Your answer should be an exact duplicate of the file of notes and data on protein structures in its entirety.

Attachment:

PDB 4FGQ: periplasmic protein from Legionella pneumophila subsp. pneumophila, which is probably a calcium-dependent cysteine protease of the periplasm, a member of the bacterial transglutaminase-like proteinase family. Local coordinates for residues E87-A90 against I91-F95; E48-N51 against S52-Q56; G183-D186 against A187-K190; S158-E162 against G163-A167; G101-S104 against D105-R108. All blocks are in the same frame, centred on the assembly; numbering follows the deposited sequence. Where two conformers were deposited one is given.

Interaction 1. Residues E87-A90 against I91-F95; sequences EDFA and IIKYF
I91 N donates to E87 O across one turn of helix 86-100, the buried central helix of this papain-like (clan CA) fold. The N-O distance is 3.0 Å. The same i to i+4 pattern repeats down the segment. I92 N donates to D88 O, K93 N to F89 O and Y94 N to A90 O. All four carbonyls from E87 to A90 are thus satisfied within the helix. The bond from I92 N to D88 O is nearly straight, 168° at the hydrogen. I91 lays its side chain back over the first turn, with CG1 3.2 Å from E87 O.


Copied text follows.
PDB 4FGQ: periplasmic protein from Legionella pneumophila subsp. pneumophila, which is probably a calcium-dependent cysteine protease of the periplasm, a member of the bacterial transglutaminase-like proteinase family. Local coordinates for residues E87-A90 against I91-F95; E48-N51 against S52-Q56; G183-D186 against A187-K190; S158-E162 against G163-A167; G101-S104 against D105-R108. All blocks are in the same frame, centred on the assembly; numbering follows the deposited sequence. Where two conformers were deposited one is given.

Interaction 1. Residues E87-A90 against I91-F95; sequences EDFA and IIKYF
I91 N donates to E87 O across one turn of helix 86-100, the buried central helix of this papain-like (clan CA) fold. The N-O distance is 3.0 Å. The same i to i+4 pattern repeats down the segment. I92 N donates to D88 O, K93 N to F89 O and Y94 N to A90 O. All four carbonyls from E87 to A90 are thus satisfied within the helix. The bond from I92 N to D88 O is nearly straight, 168° at the hydrogen. I91 lays its side chain back over the first turn, with CG1 3.2 Å from E87 O.